1) We must be careful when we pass comments or remarks about others, online or whatsoever, because people can sue us easily if they feel that their reputation are affected or that our comments and remarks are embarrassments in the public eyes, or that they are defamatory in nature.

2) This seems to be especially so when we pass comments or remarks about people who have the financial means to carry out such litigation process – they can very well afford it. Thus, if we can’t match these people financially, it is suggested that all the more we should be careful.

3) Such litigation cases are always interesting to follow, because usually high profile figures were being involved, and the press and media would usually report it. There again, if the affected person is not of high profile with substantial standing in the society, then he probably would see no need to mount any cases with the courts.

4) The press and the media can often continue to report on the litigation cases and sometimes revealing the juicier aspects of them, but the defendants are not allowed to continue to share their views on the matter as they can risk compounding the damages against them. Effectively, it may not be wrong to say that the defendant is gagged.

5) One may argue that the complainant must have been very much affected badly by the defendants’ comments and remarks such that he took to the courts, so that the defendant can no longer continue to proliferate those comments and statements.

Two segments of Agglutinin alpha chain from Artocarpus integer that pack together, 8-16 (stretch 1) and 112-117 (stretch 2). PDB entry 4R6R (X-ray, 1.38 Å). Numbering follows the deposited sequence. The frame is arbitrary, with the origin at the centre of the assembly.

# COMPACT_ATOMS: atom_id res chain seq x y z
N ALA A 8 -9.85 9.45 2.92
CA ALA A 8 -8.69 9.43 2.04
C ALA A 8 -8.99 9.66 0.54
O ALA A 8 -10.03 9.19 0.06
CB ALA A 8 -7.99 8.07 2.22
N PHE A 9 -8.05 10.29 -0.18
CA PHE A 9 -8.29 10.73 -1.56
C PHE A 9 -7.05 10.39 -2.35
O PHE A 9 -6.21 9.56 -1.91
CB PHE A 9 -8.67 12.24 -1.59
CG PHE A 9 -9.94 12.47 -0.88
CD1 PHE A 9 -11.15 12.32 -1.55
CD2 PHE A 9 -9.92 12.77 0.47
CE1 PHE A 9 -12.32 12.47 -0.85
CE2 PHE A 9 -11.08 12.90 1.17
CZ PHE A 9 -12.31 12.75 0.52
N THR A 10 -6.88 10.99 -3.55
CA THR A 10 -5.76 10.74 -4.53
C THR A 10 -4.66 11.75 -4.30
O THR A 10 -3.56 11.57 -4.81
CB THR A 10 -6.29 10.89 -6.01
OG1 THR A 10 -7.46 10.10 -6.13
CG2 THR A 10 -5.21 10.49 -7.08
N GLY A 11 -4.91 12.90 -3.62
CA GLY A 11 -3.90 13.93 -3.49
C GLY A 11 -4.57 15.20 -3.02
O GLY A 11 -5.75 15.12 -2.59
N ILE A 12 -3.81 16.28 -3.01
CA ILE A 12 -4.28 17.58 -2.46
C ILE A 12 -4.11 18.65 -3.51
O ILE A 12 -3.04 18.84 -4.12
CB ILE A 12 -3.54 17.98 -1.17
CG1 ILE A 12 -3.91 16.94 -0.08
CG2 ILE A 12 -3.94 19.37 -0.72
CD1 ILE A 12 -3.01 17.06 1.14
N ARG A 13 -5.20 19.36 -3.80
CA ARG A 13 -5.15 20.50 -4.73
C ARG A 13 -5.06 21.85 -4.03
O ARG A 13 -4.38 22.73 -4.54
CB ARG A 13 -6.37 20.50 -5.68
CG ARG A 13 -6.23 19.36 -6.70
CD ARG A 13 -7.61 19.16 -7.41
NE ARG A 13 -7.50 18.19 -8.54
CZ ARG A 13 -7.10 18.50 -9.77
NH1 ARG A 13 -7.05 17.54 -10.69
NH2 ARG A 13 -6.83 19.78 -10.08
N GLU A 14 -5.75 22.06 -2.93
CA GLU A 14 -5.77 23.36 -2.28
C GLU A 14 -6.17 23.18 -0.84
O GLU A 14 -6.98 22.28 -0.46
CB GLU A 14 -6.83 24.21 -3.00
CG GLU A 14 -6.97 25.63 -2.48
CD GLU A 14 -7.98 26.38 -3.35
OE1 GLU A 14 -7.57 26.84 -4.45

6) Ironically, sometimes the wide media and press coverage on the cases actually make more people aware of the issue. For example, an alleged defamatory comment about a high profile man was circulating in the cyberspace by a netizen. Then the high profile man decides to mount a court case. The media and the press will report it because it involves that high profile personality. By then, even those who do not use the Internet will get to know the issue on the mainstream media.

7) So essentially, the court cases sort of mean that the alleged defamatory issues in the Internet are now “shared” with the mainstream media audiences via mainstream reporting. This has been seen a few times especially since the widespread use of the cyberspace in recent years. So I am sure potential complainants will get to see this more clearly as more cases happen.

8 ) So eventually, a question will pop up – in the age of cyberspace, where some cases are mounted against alleged defamatory comments made online, is it the intention of the complainant to stop the proliferation of the comments (is it possible?), or is it mainly to gag and nail the defendant. This is interesting to think about.

9) The Judicial system is a mainstream and national institution, and so any high profiles cases brought to its attention will almost always garner the interest and attention of the press and media. The cyberspace is more of an alternative means for people to express their views. Any high profile court cases mounted from happenings in the cyberspace, will carry the possibility of being covered by the mainstream media.

10) Perhaps potential complainants seeking to protect their reputation from alleged defamatory comments and statements made online, can give some thoughts to this?


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